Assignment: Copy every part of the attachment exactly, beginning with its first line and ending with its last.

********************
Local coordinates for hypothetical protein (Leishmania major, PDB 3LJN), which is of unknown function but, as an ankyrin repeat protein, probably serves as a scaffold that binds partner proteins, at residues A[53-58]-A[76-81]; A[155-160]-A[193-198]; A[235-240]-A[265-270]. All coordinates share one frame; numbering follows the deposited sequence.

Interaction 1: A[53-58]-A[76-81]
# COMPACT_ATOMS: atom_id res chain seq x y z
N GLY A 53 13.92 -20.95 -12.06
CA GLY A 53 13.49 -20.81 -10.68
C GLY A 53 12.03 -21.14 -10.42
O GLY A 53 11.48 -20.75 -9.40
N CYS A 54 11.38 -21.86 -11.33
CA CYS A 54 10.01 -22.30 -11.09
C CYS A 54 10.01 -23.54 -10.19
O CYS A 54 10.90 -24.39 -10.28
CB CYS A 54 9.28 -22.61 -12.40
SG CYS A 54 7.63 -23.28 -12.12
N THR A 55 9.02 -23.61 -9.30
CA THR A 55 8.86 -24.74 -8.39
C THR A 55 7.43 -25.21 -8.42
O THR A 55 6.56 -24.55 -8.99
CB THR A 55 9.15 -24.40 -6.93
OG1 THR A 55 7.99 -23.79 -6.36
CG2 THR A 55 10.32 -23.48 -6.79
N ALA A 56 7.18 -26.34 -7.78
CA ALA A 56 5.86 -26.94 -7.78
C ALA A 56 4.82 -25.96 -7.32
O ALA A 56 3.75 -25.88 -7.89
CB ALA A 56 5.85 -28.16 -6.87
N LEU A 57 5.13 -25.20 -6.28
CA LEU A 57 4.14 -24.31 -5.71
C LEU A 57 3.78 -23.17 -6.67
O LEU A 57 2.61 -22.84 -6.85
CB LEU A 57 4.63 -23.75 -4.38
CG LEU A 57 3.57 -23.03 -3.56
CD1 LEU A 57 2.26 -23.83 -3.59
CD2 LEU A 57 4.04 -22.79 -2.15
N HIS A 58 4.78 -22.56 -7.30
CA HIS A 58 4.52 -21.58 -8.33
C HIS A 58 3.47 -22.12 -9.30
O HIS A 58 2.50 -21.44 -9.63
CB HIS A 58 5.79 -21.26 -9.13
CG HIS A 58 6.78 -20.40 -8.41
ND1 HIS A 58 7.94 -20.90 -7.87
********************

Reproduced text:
Local coordinates for hypothetical protein (Leishmania major, PDB 3LJN), which is of unknown function but, as an ankyrin repeat protein, probably serves as a scaffold that binds partner proteins, at residues A[53-58]-A[76-81]; A[155-160]-A[193-198]; A[235-240]-A[265-270]. All coordinates share one frame; numbering follows the deposited sequence.

Interaction 1: A[53-58]-A[76-81]
# COMPACT_ATOMS: atom_id res chain seq x y z
N GLY A 53 13.92 -20.95 -12.06
CA GLY A 53 13.49 -20.81 -10.68
C GLY A 53 12.03 -21.14 -10.42
O GLY A 53 11.48 -20.75 -9.40
N CYS A 54 11.38 -21.86 -11.33
CA CYS A 54 10.01 -22.30 -11.09
C CYS A 54 10.01 -23.54 -10.19
O CYS A 54 10.90 -24.39 -10.28
CB CYS A 54 9.28 -22.61 -12.40
SG CYS A 54 7.63 -23.28 -12.12
N THR A 55 9.02 -23.61 -9.30
CA THR A 55 8.86 -24.74 -8.39
C THR A 55 7.43 -25.21 -8.42
O THR A 55 6.56 -24.55 -8.99
CB THR A 55 9.15 -24.40 -6.93
OG1 THR A 55 7.99 -23.79 -6.36
CG2 THR A 55 10.32 -23.48 -6.79
N ALA A 56 7.18 -26.34 -7.78
CA ALA A 56 5.86 -26.94 -7.78
C ALA A 56 4.82 -25.96 -7.32
O ALA A 56 3.75 -25.88 -7.89
CB ALA A 56 5.85 -28.16 -6.87
N LEU A 57 5.13 -25.20 -6.28
CA LEU A 57 4.14 -24.31 -5.71
C LEU A 57 3.78 -23.17 -6.67
O LEU A 57 2.61 -22.84 -6.85
CB LEU A 57 4.63 -23.75 -4.38
CG LEU A 57 3.57 -23.03 -3.56
CD1 LEU A 57 2.26 -23.83 -3.59
CD2 LEU A 57 4.04 -22.79 -2.15
N HIS A 58 4.78 -22.56 -7.30
CA HIS A 58 4.52 -21.58 -8.33
C HIS A 58 3.47 -22.12 -9.30
O HIS A 58 2.50 -21.44 -9.63
CB HIS A 58 5.79 -21.26 -9.13
CG HIS A 58 6.78 -20.40 -8.41
ND1 HIS A 58 7.94 -20.90 -7.87